The Record has published an editorial in response to its story last week about the hearing in Paducah on August 1, “Death penalty support is dying.” It concludes:
The Catholic Church, as everyone knows, has led opposition to the death penalty for generations. And now, like everyone else, church leaders can see and hear the attitudes toward capital punishment changing. The Paducah hearing testimony illustrates it; all of the polls show it.
It quantifies what is otherwise an immeasurable feeling in the air that, in the words of the late Sam Cooke, “It’s been a long time coming, but I know a change is gonna come.”
On Aug 12, public radio’s Jonathan Meador filed this story – “Kentucky’s Death Penalty: A Comprehensive Look.” It includes extensive coverage of the August 1 hearing. Meador concludes the article by quoting one of the victim family members who came all the way from Louisville to Paducah to support abolition of the death penalty. Ruth Lowe, whose brother was murdered, said:
“It’s like taking the role of God on yourself, and I believe that God’s love, if you’re open to it, can change, can change your heart, can change your mind,” Lowe said.
“And God’s love is not about vengeance.”
Lowe has visited with several legislators this past year to encourage them to consider repealing the death penalty.
The Record, the newspaper for the Catholic Archdiocese of Louisville publishes on Thursdays and has an excellent online story containing links to other stories and videos that resulted from the hearing.
The meeting of the Ky. General Assembly’s Judiciary Committee in Paducah captured the attention of the press on the day before the Fancy Farm picnic and political speechifying. A filled hearing room heard legislators, faith leaders, victim family members, lawyers representing indigent, capital defendants, and the dean of the Eastern Kentucky University School of Justice Administration call for repeal of the death penalty. On that same day a Lexington Herald-Leader editorial said, “Kentucky either needs to fix the problems with the death penalty or abolish it.”
(The meeting was live-tweeted by KCADP staffer Shekinah Lavalle, as well as our partners at ACLU-KY and the Catholic Conference. Search for #KYrepeal to see what they sent out. And if you tweet or post on FB or other social media about us, please use hashtag, #KYrepeal.)
Two lawmakers, State Senator Gerald Neal – D and State Representative David Floyd – R, both explained that each had moved from supporting the death penalty to calling for an end to its use. Each described how reflection on its implementation led to acknowledging that the time has come to abandon it. Its application is arbitrary, and it wastes resources the state could use to meet other more pressing needs. Both recalled how their thoughts about redemption also colored their conclusions about its use.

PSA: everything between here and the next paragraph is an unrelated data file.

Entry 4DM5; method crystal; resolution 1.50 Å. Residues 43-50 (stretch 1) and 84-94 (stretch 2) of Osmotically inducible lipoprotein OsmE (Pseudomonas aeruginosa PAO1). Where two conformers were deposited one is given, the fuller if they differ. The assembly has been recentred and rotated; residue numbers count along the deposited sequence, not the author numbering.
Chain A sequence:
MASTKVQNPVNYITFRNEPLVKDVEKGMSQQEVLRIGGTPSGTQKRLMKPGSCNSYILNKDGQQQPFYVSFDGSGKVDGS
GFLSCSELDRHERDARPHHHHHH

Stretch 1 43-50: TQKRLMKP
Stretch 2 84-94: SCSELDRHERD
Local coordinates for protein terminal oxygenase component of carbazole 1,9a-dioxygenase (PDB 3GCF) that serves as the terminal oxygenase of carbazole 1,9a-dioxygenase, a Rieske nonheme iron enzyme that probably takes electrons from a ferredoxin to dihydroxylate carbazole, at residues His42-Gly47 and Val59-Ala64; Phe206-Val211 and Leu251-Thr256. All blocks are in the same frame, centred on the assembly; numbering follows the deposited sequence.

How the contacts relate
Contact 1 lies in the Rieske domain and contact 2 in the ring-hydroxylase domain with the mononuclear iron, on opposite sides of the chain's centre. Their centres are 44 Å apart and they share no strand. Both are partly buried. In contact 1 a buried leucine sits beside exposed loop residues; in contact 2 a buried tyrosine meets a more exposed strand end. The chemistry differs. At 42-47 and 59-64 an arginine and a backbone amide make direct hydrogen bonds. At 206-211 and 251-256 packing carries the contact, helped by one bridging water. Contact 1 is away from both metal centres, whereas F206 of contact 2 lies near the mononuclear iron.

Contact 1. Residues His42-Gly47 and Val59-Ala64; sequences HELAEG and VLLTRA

The Lexington Herald-Leader headline over the Associated Press report got it right: Execution debate finds new footing in Kentucky after botched attempts elsewhere.
And the Courier-Journal version of the AP story included this comment by Sen. Robin Webb, a supporter of the death penalty, who wants to see some changes: “Get it right, that’s what we have to do. And, we haven’t done that,” state Sen. Robin Webb, D-Grayson, said. “My faith requires that we do the best we can if we’re going to have the death penalty. You’ve got to heal to forgive.”
The cn|2 Pure Politics story, “Potential changes to death penalty in Kentucky gaining traction among lawmakers,” included this statement:
Even some of those lawmakers who say they see a role for capital punishment acknowledged that the system must change at least to add more safeguards against innocent people landing on death row, which prompted other states like Illinois to ban the death penalty.
Dean Allen Ault gave some dramatic testimony and opened his remarks by announcing, “I have murdered five people as an agent of the state.” He went on to call capital punishment “the most premeditated murder possible.”
One of the most complete reports of the day is found in the Paducah Sun’s account of the hearing and in a separate story focusing on victim family members and their opinions and insights regarding the use of the death penalty.
KCADP Board Secretary and a member of Murder Victims’ Families for Reconciliation, Ben Griffith spoke to committee members about his brother’s murder and the execution of the killer.
Dr. Marian Taylor and Jason Hall offered their insights from a faith perspective. Marian is the Exec. Dir. of the Ky. Council of Churches and Jason is Exec. Dir. of the Catholic Conference of Kentucky. Both organizations are members of KCADP.
Kentucky’s public advocate, Ed Monahan, noted the wasteful use of resources and said it is time to fix or abandon the death penalty. Ernie Lewis, speaking on behalf of the Ky. Association of Criminal Defense Lawyers, educated committee members about the withdrawal of support of the American Law Institute for its own model statute upon which Kentucky’s death penalty law is based.
Photos: courtesy of Pat Delahanty, Riverbirch Productions